An internal memo seen by Geekwire announced the hiring of Gupta. It says that Fulay "will be invaluable for us to build a world-class [Teams for Life] product and turbocharge our consumer-oriented thinking across all of Microsoft."

This is a return to Microsoft for Fulay, who started his career with the company in 2007. Fulay also has experience working at the same company as Gupta, as both worked at Google.

Sean Endicott
News Writer and apps editor

Sean Endicott brings nearly a decade of experience covering Microsoft and Windows news to Windows Central. He joined our team in 2017 as an app reviewer and now heads up our day-to-day news coverage. If you have a news tip or an app to review, hit him up at (opens in new tab).

  • *snaps fingers* Duh, that is what Teams is missing to be a compelling consumer option: a relentless tracking of your online activity!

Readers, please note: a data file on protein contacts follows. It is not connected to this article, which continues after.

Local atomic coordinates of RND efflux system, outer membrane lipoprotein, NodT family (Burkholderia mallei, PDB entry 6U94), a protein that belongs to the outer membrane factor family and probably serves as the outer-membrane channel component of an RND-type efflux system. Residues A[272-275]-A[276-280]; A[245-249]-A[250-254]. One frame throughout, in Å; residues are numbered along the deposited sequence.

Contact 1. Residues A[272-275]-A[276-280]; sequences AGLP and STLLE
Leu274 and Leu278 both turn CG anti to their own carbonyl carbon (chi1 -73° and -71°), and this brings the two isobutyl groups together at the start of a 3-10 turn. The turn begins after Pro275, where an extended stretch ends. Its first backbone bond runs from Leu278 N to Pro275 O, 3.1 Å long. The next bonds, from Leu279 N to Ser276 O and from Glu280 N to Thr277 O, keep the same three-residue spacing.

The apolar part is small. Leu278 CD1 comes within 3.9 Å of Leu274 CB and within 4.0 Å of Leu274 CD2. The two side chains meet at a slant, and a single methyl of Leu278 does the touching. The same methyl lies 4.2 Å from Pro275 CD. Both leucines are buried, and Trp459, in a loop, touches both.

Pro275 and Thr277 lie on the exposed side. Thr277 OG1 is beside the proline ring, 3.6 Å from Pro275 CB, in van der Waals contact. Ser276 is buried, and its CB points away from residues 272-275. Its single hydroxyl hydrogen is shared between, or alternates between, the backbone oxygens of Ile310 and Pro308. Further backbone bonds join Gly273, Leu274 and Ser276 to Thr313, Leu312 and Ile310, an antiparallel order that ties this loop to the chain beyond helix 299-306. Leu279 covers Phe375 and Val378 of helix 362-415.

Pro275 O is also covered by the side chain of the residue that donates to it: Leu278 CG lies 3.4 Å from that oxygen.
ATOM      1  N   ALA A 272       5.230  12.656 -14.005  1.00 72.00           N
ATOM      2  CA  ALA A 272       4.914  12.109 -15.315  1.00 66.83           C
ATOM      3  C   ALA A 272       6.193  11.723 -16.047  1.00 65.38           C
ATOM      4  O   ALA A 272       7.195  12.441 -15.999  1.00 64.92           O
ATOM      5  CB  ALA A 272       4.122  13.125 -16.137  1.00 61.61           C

• Yeah, the companies he worked for were built on that (online tracking, data collection, and circumventing privacy - or pretending like it doesn't exist) and that DNA definitely lurks, I would imagine. Hope he can transcend it.
  • It's the damn branding.... 🤦‍♂️... "Teams for life" ... that's THE most tone deaf product name for a consumer chat application. When we speak about teams in general terms - we generally talk about collaboration with individuals who are not 1)in your family unit 2)social circle. The only exception is a sporting or group focused activity with friends and family. Given that due to the pandemic most people have used Teams as work producitivity tool. The last thing anyone wants is to use a product that reminds them of work. So yeah, "Teams for life" is the most tone deaf product name ever 🤦‍♂️🤦‍♂️🤦‍♂️🤦‍♂️🤦‍♂️. They should just take Groupme and incorporate the best of Teams into that.